Learn Why Annual Exclusion Gifts Aren't Taxable

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An annual exclusion gift is one that qualifies for the $15,000 per person per year exclusion from federal gift taxes for 2021 and $16,000 for 2022. Because the person giving the gift is responsible for the gift tax, you can give away this much in cash or property value each year without incurring a gift tax and without it counting towards your lifetime gift tax exclusion (called your "lifetime exemption").

Gift Tax Exclusions and ATRA

The gift tax is designed to prevent individuals from giving away their wealth during their lifetimes to avoid estate taxes when transferring money and assets to beneficiaries after their deaths. It's been around for a while, but the American Taxpayer Relief Act of 2012—commonly known as ATRA—increased the top tax rate on estate assets from 35% to 40%.

ATRA also indexed the lifetime gift tax exclusion for inflation so it increases periodically. The lifetime exclusion is $11.7 million as of 2021. If you go over the annual exclusion amount, you can either apply this lifetime exclusion to the balance or pay the gift tax. The annual exclusion is also indexed for inflation, but it can only increase in $1,000 increments. It doesn't do so every year.

How the Annual Exclusion Works

If your daughter needs $25,000 for a down payment on a house and you give her that amount, you will owe the gift tax on $10,000—the balance over the $15,000 annual exclusion in 2021. On the surface, it's that simple, but a couple of wrinkles can work to your advantage. 

Maybe your daughter asks you for the money in December and she's planning to close on the property in January. In this case, you can give her the money tax-free: $15,000 in December in one calendar year, and $10,000 on Jan. 1 of the next calendar year. The exclusion is literally annual and it rolls over when the calendar does.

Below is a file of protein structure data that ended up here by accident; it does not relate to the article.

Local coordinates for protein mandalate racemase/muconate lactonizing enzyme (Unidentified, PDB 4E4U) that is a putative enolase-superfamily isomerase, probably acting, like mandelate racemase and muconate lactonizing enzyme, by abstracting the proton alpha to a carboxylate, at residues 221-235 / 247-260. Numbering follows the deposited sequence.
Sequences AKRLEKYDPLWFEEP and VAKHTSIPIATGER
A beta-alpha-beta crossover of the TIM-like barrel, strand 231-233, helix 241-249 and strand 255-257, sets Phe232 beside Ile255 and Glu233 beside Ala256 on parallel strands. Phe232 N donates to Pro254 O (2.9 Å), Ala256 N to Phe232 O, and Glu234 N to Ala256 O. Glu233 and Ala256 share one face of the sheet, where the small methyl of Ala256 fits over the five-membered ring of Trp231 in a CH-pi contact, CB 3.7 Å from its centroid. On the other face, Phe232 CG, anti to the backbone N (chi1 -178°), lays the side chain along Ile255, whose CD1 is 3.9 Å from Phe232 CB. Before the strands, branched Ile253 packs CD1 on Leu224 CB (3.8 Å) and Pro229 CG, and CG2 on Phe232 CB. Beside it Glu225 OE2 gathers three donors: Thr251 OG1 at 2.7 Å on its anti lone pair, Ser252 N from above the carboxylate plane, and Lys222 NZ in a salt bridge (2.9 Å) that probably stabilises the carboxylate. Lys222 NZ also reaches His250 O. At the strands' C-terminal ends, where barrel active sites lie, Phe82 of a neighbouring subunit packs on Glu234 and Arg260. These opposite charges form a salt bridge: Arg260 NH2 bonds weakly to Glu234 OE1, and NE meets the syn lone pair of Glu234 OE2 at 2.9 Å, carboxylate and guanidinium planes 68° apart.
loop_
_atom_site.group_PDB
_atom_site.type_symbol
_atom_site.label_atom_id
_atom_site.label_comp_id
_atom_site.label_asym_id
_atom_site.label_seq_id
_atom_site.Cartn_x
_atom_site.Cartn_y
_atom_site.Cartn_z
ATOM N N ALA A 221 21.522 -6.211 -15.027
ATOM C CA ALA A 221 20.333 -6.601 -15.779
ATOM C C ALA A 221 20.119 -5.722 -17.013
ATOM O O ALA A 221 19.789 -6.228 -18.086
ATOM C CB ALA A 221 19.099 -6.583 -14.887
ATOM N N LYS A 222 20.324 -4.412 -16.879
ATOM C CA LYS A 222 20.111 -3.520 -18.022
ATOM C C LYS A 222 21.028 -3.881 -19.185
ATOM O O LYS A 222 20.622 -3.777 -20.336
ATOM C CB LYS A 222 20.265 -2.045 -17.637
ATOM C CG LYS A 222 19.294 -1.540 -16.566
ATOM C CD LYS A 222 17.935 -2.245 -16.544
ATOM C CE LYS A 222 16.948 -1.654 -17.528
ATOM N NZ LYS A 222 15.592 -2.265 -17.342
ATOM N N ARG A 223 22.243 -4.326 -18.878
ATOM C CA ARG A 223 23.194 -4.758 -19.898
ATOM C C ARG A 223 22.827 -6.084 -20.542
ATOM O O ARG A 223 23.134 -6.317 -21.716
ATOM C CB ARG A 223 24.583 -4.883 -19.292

You can even give your daughter the entire $25,000 in June—or any other month of the year—if you're married. Spouses can combine their annual gift tax exclusion amounts and give a total of $30,000 per person per year without incurring any gift tax liability. They must file gift tax returns for the year, however, reporting this to the IRS: Form 709, United States Gift (and Generation-Skipping Transfer) Tax Return. Spouses must file separate Forms 709, even if they file a joint income tax return.

Other Gift Tax Exclusions 

Gifts made to a spouse who is a U.S. citizen are exempt from gift taxes due to the unlimited marital deduction. Gifts made to a spouse who is not a U.S. citizen have their own annual exclusion amount: $159,000 in 2021. You can pay unlimited tuition or medical costs for an individual, and gifts to political organizations are also totally exempt. This exclusion is also indexed for inflation.

State and local laws change frequently and the above information may not reflect the most recent changes. For current tax advice, please consult with an accountant. The information contained in this article is not tax or legal advice and is not a substitute for tax or legal advice.